By Fr. Thomas M. Santa, CSsR
People who live in the “developed” world enjoy the gift of being accounted for, of having our personhood registered, acknowledged, and counted. We’re not anonymous. We have a sense of self. We understand who we are as individual people and who we are in relationship to others. We make decisions and are capable of implementing them, for good or for bad. Our individuality is a privilege.
Many people never enjoy this privilege. They don’t know what it means to make a choice based on their own feelings, desires, and preferences. In some cultures, the idea of individuality is so mistrusted that those who stand apart from the crowd and strike out on their own are involuntarily separated from family and community, and even killed.
But at this point in history in this part of the world, most of us are free to make our own decisions and enjoy or suffer the consequences. We’re also free to set aside our own demands and perceptions to be in relationships. Letting go of our own way of understanding and experiencing another’s is ultimately satisfying and life-giving. We’re happier and more complete when we’re in relationships with others, but relationships demand that we become more truthful, more vulnerable, and ultimately more intimate.
Jesus didn’t live in this culture of individuality we hold so easily. His teachings are anchored in a tribal culture and are therefore best understood within the context of community and family and not from the individual perspective of modern culture.
It’s very important that people with scrupulosity understand this distinction. They labor under the burden of an exaggerated responsibility of self that isolates them as they strive to be perfect, pulling them away from relationship and into an almost parallel reality that is unsustainable by anyone.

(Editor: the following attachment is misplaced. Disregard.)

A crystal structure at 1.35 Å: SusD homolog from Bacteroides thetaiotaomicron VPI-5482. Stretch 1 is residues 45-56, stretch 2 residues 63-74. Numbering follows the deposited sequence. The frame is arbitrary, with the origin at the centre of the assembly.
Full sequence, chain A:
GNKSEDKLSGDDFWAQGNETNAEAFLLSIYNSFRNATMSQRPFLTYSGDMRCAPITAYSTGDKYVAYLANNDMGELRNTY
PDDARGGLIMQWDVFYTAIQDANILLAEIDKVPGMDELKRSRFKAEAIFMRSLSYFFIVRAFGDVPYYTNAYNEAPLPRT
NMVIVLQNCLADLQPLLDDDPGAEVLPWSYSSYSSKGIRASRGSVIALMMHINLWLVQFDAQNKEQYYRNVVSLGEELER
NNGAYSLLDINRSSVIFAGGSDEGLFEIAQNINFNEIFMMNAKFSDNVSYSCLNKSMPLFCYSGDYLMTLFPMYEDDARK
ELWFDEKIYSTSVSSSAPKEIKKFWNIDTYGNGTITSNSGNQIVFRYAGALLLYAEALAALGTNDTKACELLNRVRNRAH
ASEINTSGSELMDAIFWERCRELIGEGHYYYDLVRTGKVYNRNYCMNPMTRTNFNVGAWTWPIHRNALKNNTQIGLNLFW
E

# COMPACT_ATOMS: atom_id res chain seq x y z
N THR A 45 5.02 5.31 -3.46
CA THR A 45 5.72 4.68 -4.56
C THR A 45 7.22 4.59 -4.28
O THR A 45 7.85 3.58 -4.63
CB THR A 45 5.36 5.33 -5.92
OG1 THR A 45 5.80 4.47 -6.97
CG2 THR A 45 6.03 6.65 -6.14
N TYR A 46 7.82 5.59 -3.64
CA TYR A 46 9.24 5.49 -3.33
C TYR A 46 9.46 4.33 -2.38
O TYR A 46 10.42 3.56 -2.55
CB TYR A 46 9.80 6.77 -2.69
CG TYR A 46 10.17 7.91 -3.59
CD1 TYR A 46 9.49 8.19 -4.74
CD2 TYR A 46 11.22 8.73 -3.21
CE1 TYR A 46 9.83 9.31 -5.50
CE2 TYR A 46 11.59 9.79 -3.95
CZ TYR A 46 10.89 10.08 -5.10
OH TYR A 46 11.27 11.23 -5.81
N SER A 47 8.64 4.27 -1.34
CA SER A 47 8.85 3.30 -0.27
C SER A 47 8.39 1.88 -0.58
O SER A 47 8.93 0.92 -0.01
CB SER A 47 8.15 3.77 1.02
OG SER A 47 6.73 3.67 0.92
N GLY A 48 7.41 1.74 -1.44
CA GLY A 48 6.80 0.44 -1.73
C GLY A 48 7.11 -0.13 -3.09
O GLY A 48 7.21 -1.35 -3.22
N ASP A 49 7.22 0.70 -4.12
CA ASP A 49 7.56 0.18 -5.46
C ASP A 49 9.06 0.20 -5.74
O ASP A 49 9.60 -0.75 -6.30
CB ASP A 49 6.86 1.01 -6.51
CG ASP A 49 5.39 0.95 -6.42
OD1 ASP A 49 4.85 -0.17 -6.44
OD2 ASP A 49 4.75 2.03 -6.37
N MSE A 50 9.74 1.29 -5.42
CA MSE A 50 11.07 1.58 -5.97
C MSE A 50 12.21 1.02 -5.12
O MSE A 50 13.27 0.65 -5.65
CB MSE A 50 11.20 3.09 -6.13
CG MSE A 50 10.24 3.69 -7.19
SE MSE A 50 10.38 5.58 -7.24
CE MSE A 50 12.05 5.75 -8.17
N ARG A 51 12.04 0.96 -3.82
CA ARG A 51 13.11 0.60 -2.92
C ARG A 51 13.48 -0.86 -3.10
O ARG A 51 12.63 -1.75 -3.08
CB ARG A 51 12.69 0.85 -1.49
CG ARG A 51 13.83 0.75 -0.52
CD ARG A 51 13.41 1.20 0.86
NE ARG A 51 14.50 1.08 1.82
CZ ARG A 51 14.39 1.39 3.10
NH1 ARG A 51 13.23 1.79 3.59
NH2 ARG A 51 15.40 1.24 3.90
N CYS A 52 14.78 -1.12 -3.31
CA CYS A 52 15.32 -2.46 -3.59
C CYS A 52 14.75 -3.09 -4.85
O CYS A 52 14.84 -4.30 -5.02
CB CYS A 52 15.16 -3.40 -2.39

This isn’t sin, but a significant psychological disorder that denies individuals a healthy sense of self and relationship. They avoid the experience of relationship–trust, vulnerability, and intimacy–because they perceive it as loss of control.
The pull and tug of scrupulosity constantly raging within them can become debilitating. Depression, isolation, and constant worry and anxiety are a daily experience. Eventually the disorder claims a perverse victory that results in a hollow shell of a person drained of all life and for whom day-to-day living is more of a burden than a joy. Scrupulosity is an all-consuming, cruel, relentless master who is never satisfied.
But there’s a twist in this story: The disorder itself suggests a path–extremely difficult to be sure, but still a path–that leads us to reject isolation and embrace relationship. When a person sets aside the fear and the anxiety of the moment and tries to be as truthful as possible with another person–to admit a sense of vulnerability–the doorway to intimacy is opened. Only through intimacy and profound spiritual truth can we recognize and accept that we’re loved and accepted exactly as we are and not as we one day might be. Only then can real healing be possible.
People with scrupulosity often fear that sharing their true feelings will push others away, but nothing could be further from the truth: No matter how wounded we are or painful it may be, it’s not the connection that repels others–it’s the isolation.
God’s grace invites us to reject isolation and the exaggerated sense of responsibility of self that supports it.
God’s grace invites us to embrace connection and the relationships that enable us to experience God’s grace.
Grace abounds at the moment of connection, not at the moment of isolation.